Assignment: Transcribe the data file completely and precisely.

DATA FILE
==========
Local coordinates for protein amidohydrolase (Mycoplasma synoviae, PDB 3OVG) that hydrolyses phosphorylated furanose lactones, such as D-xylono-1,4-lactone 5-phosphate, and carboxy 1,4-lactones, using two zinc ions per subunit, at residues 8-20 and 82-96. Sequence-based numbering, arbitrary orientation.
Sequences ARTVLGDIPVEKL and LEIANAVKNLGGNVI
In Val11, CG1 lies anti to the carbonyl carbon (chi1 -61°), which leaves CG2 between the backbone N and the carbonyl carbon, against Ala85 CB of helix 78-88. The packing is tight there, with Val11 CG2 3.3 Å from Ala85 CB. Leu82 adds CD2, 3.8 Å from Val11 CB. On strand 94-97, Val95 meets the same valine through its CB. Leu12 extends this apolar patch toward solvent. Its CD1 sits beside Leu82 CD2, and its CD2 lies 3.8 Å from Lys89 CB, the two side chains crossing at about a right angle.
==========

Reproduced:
Local coordinates for protein amidohydrolase (Mycoplasma synoviae, PDB 3OVG) that hydrolyses phosphorylated furanose lactones, such as D-xylono-1,4-lactone 5-phosphate, and carboxy 1,4-lactones, using two zinc ions per subunit, at residues 8-20 and 82-96. Sequence-based numbering, arbitrary orientation.
Sequences ARTVLGDIPVEKL and LEIANAVKNLGGNVI
In Val11, CG1 lies anti to the carbonyl carbon (chi1 -61°), which leaves CG2 between the backbone N and the carbonyl carbon, against Ala85 CB of helix 78-88. The packing is tight there, with Val11 CG2 3.3 Å from Ala85 CB. Leu82 adds CD2, 3.8 Å from Val11 CB. On strand 94-97, Val95 meets the same valine through its CB. Leu12 extends this apolar patch toward solvent. Its CD1 sits beside Leu82 CD2, and its CD2 lies 3.8 Å from Lys89 CB, the two side chains crossing at about a right angle.